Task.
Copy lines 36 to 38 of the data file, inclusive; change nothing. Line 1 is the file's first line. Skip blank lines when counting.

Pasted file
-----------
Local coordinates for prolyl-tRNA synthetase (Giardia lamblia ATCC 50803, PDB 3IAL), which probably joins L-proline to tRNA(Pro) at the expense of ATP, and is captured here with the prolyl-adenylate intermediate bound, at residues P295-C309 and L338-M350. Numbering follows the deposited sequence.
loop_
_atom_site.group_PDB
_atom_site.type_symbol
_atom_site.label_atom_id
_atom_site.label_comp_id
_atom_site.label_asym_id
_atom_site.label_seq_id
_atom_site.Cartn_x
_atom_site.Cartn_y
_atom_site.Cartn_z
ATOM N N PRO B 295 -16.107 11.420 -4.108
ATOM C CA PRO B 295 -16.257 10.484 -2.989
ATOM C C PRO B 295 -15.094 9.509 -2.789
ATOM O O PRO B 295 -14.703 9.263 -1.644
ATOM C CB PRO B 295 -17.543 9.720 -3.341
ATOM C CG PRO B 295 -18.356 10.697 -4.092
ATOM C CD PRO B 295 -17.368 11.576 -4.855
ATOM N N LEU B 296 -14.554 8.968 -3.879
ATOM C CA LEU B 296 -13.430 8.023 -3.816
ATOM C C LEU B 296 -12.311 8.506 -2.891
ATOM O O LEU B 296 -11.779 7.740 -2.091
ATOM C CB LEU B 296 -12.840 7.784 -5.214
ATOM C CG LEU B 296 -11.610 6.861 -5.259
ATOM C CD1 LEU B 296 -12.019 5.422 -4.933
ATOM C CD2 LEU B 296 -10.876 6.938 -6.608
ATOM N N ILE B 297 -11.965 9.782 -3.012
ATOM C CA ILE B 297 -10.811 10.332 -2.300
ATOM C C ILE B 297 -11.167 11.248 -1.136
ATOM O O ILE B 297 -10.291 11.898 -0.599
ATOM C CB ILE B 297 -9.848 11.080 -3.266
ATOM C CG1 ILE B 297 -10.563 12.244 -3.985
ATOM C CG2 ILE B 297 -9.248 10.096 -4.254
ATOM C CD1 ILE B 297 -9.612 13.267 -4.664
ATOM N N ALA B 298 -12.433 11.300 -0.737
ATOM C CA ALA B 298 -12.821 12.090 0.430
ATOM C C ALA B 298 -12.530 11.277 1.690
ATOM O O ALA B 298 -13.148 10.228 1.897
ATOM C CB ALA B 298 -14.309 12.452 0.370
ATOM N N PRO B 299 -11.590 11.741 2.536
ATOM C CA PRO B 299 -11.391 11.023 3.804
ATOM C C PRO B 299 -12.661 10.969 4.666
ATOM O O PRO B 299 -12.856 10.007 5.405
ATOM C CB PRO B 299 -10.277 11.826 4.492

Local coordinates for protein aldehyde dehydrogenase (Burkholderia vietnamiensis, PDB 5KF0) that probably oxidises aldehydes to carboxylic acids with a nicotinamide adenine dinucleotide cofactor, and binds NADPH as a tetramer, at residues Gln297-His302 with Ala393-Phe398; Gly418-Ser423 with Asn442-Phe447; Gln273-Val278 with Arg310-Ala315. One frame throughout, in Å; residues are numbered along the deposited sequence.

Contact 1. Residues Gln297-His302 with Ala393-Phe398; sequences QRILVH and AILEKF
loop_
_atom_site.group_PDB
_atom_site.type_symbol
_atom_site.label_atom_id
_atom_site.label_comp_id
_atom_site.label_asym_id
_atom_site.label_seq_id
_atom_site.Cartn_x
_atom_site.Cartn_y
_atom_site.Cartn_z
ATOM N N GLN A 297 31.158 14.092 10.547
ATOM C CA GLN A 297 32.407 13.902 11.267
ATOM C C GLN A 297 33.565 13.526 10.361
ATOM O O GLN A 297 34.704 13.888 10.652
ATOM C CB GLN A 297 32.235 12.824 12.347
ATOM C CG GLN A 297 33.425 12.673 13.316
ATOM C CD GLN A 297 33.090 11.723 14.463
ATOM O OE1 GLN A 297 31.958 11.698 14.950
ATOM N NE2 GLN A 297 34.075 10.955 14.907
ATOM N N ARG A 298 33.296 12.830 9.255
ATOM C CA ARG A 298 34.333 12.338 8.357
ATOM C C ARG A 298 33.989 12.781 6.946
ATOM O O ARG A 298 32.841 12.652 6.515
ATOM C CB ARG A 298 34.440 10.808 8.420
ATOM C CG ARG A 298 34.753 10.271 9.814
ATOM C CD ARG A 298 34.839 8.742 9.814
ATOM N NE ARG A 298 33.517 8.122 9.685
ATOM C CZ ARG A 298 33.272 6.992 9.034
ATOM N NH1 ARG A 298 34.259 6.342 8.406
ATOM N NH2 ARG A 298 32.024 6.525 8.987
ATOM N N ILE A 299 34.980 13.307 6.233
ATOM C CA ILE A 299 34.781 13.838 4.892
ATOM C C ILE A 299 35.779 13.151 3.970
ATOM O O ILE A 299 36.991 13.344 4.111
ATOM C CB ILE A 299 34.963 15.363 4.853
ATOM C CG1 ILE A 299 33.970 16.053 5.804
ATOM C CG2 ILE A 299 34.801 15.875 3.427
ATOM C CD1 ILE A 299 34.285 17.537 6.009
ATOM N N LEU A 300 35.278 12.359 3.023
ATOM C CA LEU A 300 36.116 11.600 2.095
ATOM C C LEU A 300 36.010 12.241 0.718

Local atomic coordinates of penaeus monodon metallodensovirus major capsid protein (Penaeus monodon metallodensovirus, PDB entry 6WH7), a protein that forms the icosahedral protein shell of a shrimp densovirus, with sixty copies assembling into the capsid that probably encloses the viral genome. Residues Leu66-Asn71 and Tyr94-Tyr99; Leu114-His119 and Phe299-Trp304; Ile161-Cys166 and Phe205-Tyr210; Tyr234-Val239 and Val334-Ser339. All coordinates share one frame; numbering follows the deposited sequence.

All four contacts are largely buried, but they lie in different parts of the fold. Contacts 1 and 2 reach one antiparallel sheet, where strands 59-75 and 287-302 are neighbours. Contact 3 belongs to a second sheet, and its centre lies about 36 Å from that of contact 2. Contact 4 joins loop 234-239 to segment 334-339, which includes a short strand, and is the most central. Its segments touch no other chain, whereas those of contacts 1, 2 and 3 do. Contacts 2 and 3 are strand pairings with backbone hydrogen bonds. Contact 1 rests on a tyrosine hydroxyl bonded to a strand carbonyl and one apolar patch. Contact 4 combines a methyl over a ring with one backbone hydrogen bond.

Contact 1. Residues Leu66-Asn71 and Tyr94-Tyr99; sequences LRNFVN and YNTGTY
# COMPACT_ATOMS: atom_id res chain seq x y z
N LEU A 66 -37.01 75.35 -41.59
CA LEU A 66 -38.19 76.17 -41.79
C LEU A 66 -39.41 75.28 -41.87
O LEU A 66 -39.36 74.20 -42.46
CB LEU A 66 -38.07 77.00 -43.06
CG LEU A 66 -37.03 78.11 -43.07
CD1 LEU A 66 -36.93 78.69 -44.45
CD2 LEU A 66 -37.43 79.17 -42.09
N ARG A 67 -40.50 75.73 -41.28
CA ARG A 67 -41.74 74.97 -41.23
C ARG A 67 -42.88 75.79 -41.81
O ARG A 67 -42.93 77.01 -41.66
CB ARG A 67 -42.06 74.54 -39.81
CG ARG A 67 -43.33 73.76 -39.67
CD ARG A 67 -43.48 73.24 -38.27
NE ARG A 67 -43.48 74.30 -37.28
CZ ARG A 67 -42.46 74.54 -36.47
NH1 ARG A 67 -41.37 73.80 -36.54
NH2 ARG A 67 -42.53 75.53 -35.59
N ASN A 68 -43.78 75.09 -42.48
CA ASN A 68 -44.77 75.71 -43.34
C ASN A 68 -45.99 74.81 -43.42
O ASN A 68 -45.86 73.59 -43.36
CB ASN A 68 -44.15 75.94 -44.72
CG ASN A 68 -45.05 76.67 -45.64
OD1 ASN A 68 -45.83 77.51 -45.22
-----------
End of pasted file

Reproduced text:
ATOM C CA ALA B 298 -12.821 12.090 0.430
ATOM C C ALA B 298 -12.530 11.277 1.690
ATOM O O ALA B 298 -13.148 10.228 1.897